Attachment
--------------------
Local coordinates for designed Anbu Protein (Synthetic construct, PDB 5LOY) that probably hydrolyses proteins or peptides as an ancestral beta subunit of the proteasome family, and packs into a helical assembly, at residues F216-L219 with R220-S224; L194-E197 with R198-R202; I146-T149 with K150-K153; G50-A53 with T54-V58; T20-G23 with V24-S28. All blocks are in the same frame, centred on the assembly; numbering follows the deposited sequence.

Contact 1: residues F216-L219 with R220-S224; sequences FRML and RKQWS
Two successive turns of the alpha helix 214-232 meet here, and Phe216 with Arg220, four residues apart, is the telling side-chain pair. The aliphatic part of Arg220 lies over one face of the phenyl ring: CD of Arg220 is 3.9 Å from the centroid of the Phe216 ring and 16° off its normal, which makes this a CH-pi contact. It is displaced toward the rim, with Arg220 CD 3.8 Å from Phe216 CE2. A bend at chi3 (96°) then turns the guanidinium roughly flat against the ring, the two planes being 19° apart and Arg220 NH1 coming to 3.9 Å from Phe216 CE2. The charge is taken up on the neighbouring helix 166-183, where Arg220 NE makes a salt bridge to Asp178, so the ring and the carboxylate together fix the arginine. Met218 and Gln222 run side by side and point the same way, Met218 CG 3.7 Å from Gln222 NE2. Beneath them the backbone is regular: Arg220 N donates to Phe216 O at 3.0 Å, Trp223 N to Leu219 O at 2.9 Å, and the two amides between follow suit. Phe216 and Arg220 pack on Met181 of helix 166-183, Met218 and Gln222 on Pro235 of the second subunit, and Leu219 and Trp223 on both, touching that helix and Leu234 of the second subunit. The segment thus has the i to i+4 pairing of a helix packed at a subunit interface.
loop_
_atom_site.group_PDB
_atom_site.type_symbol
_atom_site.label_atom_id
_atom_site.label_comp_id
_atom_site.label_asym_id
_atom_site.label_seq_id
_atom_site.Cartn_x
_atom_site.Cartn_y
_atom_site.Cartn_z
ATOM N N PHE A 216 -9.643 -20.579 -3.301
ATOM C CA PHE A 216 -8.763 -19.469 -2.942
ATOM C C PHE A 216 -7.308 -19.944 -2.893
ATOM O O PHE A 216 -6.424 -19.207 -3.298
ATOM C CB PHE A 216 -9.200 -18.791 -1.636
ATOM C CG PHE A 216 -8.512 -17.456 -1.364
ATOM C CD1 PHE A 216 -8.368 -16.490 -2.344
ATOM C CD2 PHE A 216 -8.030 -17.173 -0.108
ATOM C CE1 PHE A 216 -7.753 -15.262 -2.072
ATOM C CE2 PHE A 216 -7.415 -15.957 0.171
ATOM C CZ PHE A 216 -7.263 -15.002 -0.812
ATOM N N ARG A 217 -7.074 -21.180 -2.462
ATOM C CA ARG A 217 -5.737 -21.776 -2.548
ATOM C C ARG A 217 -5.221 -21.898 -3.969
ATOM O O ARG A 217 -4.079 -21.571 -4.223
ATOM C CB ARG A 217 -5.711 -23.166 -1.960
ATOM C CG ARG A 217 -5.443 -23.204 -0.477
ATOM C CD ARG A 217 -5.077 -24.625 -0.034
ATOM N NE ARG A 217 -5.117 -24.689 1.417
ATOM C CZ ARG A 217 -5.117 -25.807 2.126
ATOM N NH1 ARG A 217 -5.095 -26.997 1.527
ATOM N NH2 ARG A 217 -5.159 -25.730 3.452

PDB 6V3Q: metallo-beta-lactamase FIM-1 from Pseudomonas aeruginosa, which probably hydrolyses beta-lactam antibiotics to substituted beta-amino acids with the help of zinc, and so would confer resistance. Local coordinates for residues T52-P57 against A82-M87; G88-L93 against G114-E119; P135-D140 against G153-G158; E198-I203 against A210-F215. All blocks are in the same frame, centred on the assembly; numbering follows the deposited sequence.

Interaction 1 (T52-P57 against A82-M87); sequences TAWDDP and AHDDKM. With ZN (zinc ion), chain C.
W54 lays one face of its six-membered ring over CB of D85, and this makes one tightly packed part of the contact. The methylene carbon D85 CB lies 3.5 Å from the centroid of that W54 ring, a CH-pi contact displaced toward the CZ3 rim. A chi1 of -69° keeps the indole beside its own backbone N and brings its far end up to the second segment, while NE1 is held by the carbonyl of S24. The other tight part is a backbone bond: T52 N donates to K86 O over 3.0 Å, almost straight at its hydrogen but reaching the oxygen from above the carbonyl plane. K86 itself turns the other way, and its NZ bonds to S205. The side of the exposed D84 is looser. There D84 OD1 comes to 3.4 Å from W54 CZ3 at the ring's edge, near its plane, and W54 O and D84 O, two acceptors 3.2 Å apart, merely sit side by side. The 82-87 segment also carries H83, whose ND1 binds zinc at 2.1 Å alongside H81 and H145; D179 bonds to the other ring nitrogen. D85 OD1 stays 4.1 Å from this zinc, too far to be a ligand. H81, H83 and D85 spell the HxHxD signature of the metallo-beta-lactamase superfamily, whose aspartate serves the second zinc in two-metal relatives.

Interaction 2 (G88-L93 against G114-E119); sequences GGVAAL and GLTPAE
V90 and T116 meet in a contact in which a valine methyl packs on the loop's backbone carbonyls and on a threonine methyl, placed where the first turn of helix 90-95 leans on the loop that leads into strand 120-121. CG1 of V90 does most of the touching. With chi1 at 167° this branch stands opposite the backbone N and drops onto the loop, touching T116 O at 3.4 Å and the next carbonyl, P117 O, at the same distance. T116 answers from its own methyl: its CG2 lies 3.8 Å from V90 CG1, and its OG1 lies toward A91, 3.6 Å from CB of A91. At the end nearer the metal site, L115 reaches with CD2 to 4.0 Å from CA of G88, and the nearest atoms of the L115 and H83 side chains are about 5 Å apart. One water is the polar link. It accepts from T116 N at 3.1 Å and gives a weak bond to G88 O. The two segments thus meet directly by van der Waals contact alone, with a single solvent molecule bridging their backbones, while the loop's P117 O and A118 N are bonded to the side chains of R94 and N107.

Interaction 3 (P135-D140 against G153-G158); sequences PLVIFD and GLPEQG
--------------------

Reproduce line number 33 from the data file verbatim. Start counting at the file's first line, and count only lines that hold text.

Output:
ATOM C CZ ARG A 217 -5.117 -25.807 2.126